How extreme are these times? We are urged to physically distance ourselves in public and yet many of us find ourselves at home in close proximity to our partners and children. We are disconnected from our local community and extended family, but technology provides an extended sense of community outside of our walls. Life and routine is interrupted.
Within our home, the stress and closeness can literally bring us together or exacerbate any underlying issues that our relationships might have been hiding. Globally, divorce rates and domestic abuse have spiked worldwide since Coronavirus appeared. On the flip side, experts predict an increase child births in the next 7-9 months.
“This pandemic is not treating everyone equally,” says Atlanta-based family and marriage therapist Sadé Ferrier. “Some couples are feeling the walls close in as pre-existing friction intensifies while others are relieved to slow down, talk more, and gaze into one another’s eyes.”
Ferrier says the one thing we have is common is that we are now faced with the current core temperature of our relationship.
“Most distractions have been stripped away, making the status of your relationship more evident,” says the intimacy expert. “It’s a good thing. Whether you realize you need to address years of hidden wounds, or you realize that you truly do enjoy one another and need to make more space for reconnection.”
Psychotherapist and New York Times bestselling author Esther Perel suggests that we use this time “cocooning” to hone in on the people who really matter to you. Instead of bracing for the worst, we can embrace this opportunity in close quarters to build connection. Here are some ways to get started:
Set a relationship meeting
The idea of a meeting may sound tedious, but setting aside time for it is important. Often our mundane business of marriage, family or relationship infiltrates our day-to-day living. And now with this pandemic, it’s even more important to have a check in.
You and your partner should schedule an agreed time once a week to discuss schedules, finances, home maintenance, planning, etc. Keep to an agenda for the meeting and keep it to a set time. This opens up your other time together for just fun and more effective ways of getting closer and building rapport. We actually have two meetings in our family — our marriage meeting and our weekly family meeting. The latter always ends in us playing some game or activity together.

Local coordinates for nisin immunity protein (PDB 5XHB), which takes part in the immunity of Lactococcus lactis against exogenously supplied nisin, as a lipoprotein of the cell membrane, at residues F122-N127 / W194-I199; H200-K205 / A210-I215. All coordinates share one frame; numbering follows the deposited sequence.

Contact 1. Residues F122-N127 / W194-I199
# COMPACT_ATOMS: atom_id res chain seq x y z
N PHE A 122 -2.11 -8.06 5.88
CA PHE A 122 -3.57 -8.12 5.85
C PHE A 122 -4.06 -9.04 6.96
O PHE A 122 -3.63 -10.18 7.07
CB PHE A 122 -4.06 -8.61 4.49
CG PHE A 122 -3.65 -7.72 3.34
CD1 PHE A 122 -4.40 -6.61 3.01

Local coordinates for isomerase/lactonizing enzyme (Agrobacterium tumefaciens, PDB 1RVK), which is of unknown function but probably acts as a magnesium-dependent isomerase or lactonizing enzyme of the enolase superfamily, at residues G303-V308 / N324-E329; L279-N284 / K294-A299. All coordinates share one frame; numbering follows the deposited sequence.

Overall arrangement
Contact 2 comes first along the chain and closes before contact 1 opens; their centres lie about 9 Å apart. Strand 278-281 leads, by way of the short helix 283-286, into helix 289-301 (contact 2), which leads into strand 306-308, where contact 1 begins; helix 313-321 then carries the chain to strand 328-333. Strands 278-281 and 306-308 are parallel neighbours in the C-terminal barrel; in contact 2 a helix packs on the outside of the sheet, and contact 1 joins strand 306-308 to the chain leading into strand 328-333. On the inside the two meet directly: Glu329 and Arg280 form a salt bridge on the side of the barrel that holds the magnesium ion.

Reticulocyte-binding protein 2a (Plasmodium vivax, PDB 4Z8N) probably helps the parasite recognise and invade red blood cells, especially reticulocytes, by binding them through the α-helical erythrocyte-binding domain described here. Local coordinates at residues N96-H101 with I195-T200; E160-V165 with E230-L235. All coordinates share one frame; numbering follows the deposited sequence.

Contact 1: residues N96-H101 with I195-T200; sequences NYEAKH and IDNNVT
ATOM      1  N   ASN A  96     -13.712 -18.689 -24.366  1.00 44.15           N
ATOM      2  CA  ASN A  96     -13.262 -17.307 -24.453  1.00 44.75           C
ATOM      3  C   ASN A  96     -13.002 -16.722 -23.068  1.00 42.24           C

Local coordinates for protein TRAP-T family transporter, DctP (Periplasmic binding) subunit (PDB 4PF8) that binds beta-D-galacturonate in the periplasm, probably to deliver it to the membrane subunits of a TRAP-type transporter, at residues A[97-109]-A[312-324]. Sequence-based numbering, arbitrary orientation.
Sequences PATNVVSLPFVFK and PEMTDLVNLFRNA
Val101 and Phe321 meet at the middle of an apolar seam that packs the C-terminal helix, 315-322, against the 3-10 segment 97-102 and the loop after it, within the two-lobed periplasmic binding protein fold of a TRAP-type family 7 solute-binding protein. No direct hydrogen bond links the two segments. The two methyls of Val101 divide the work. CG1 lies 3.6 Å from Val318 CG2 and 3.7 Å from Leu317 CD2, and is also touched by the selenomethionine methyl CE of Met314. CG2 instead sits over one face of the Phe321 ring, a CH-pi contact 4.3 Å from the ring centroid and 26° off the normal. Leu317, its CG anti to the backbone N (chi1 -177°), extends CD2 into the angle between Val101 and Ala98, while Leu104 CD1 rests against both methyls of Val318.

Make it last
Collectively, our kisses and hugs are just too fleeting to have an impact on our brain and hormonal system. Science suggests a 6-second kiss, lips to lips. And for hugs, a full-on 20-second hug with each person supporting their own weight. The benefits are numerous from heart health and stronger immune system to the release of positive feel good hormones throughout the body.
Renown family therapist Virginia Satir once said, “We need four hugs a day for survival. We need 8 hugs a day for maintenance. We need 12 hugs a day for growth.” In our marriage, we take this literally. My husband and I run a business together and on especially stressful days, we make it a game to stop and get a hug and reach our twelve.
Give each other space
All this togetherness, can be too much togetherness! Take time out for yourself and use it to set your own personal goals and daydream about your aspirations. Maybe even try journaling. The key is that you know yourself intimately. Ask yourself questions about who you want to be? And what do you want to do with your life that is fulfilling? Find a way to connect and express yourself.
I highly recommend listening to Perel’s new four part workshop to help you learn how to navigate this time for yourself and your relationship with others.
About a year ago, our trusted marriage adviser Dr. Mike issued us an intimacy challenge.
The goal: aim for 30 minutes a day cuddling, two times a week make out sessions that never ended in intercourse. In fact, we had to wait after 24 hours after a make out session to have sex! My husband and I had to set clear, ahem, rules of engagement. I definitely thought to myself that we would nail this challenge but we have found it challenging. And to this date, we have fun trying, and sometimes failing, to hit our goals.
Seek out the different, fun and funny
Even though we find ourselves limited in resources right now, try to be creative. Set up a picnic, dress up more than usual, arrange a dance party, or dinner by candlelight.
Ferrier tells her clients to be sure to “add the element of playfulness. Touch should be fun – whether that be the fun of passion and intensity, or the fun of giggling and tickle fights.”
Lastly, don’t be afraid to laugh. Watch a funny movie, play a family game, but just find a way to laugh with each other.
Seek outside help
Not everyone is experiencing harmony at home, and some of these tactics may be met with resistance or unable to get started. Or it is possible that a partner is too triggered with anxiety to reciprocate. It might be time to reach out virtually to a marriage counselor who can help you come to an understanding.
Ferrier recommends that couples should ask therapists what percentage of their clients are couples and what their specialities are. “Online counseling has unique differences, and you’ll have more success navigating this as a couple if your counselor is already skilled in couples counseling,” she adds.